WWE's Twitter Obsession Ends as Quickly as It Came

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WWE's Twitter Obsession Ends as Quickly as It Came
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It looks like the WWE's little social media experiment is starting to come to an end. 

Maybe I'm not the only one who noticed this, but last night on Raw was the first time in a long time where the show wasn't flooded with comments about where you can find your favorite WWE superstar on Twitter, or recent tweets by fans across the globe. 

Apparently, according to sources, this was no accident.  The WWE may be having a change of heart when it comes to the site.

Why? 

I have absolutely no idea, but it's certainly a strange time, in my opinion, for the WWE to start moving away from the whole Twitter phenomenon, especially as the "Road to WrestleMania" continues.

Maybe they just don't think they need to push it as hard anymore, but either way, it's quite a strange move.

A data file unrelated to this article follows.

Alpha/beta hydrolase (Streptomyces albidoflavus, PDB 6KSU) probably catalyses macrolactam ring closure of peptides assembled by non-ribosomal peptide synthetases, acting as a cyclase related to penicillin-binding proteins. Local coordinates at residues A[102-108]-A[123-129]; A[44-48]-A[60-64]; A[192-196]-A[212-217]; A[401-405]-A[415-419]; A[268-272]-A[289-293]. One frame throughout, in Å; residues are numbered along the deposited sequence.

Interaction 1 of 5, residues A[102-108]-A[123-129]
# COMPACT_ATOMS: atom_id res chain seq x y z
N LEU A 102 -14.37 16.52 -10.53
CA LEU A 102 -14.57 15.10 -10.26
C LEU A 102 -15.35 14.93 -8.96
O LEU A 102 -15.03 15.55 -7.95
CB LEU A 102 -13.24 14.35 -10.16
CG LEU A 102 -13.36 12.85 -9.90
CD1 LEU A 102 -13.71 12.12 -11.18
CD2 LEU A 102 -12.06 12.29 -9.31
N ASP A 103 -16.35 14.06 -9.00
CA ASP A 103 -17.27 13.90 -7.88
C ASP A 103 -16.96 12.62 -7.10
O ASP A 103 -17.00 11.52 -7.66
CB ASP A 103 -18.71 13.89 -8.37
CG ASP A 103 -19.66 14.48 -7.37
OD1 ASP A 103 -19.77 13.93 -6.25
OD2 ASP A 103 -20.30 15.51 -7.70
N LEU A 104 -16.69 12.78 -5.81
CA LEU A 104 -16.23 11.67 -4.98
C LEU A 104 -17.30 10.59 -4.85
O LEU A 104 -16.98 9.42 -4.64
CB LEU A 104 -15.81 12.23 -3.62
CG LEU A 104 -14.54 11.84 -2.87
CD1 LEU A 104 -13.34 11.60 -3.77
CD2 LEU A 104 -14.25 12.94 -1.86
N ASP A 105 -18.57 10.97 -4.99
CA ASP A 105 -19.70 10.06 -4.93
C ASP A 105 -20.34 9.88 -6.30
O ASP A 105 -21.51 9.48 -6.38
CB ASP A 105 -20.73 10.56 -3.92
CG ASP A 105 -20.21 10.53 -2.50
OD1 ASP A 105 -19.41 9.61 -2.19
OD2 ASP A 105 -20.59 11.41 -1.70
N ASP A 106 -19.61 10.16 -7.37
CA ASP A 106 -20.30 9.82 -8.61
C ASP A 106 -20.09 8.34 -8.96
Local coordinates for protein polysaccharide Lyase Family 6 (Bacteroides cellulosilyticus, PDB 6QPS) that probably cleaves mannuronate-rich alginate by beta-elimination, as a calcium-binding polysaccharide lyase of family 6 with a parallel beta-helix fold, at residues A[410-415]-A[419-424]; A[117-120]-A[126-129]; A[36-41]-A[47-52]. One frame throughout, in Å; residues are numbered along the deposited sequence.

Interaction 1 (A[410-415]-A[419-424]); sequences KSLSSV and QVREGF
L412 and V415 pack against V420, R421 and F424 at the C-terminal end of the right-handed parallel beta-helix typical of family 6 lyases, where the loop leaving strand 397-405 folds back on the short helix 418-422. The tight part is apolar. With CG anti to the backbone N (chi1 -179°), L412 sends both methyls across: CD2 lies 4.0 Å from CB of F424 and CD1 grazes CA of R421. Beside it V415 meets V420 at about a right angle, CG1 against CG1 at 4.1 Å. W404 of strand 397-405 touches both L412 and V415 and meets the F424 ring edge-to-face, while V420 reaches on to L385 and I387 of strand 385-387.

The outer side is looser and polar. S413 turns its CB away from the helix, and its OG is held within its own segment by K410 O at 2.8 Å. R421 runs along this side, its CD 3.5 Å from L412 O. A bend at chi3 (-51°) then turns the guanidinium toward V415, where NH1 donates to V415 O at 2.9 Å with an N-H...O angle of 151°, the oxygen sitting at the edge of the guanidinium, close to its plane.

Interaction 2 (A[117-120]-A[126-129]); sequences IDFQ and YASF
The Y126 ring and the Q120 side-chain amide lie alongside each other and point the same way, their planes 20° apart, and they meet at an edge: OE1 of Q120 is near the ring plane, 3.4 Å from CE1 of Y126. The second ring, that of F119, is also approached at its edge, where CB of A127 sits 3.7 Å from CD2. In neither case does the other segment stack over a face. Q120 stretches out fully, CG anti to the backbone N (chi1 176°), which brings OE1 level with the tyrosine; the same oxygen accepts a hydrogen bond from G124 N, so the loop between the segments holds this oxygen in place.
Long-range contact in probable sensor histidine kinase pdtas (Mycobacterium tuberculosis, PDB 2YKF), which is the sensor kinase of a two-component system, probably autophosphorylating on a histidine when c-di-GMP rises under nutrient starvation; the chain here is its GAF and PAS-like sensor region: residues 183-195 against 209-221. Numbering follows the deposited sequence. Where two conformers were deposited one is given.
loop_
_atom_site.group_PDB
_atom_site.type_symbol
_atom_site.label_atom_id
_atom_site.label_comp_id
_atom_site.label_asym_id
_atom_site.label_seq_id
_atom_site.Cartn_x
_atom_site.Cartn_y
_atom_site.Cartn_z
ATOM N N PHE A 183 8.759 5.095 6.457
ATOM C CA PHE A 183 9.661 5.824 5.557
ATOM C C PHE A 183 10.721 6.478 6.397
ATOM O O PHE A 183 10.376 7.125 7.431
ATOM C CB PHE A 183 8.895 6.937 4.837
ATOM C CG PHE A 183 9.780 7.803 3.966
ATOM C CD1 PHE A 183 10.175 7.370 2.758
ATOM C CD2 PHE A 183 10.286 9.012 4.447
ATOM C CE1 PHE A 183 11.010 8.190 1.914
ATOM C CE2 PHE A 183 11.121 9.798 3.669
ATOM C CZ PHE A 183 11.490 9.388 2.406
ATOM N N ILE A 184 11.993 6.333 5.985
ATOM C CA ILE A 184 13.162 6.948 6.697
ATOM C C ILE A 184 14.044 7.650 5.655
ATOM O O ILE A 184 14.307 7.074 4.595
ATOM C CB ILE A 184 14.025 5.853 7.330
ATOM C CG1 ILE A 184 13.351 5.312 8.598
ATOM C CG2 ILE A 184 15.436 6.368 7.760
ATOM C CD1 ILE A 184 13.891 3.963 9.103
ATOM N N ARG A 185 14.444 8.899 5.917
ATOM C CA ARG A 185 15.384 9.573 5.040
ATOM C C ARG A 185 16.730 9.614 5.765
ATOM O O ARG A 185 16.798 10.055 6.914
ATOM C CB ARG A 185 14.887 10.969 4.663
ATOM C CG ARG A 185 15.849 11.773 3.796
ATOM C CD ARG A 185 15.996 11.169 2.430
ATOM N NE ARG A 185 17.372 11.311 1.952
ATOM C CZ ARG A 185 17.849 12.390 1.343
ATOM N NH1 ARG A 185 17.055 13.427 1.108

Now, personally, I've never been a huge fan of Twitter, but if used properly, I see no reason why the WWE couldn't have flourished on this particular social media site. 

It brought the fans closer than ever before, in my opinion, for a number of different reasons.  Fans loved being able to have their favorite wrestler respond to one of their tweets.

Plus, it allowed the WWE to constantly trend worldwide, which is a pretty big deal if you know anything about the size and magnitude of Twitter.

Twitter definitely had its moments, too.  Remember #cenaladyparts and #bootstoasses?  How about all those pictures that CM Punk put up after he captured the WWE title in Chicago? 

Or Chris Jericho playing with our minds for months? 

Hell, Twitter even helped create one of the biggest WWE guys around right now—Zack Ryder (of course, his YouTube show didn't hurt either).

Actually, if Ryder's current career direction is any indication, maybe Twitter wasn't the best idea after all. 

Either way, Twitter could and should be used in certain ways.  It can build feuds, even create new ones. 

I just don't see why the WWE has decided that maybe Twitter isn't all it's cracked up to be.

Sure, maybe it didn't reap huge benefits, but it still played its part in continually building up the WWE brand.  And at the end of day isn't that what it's all about?

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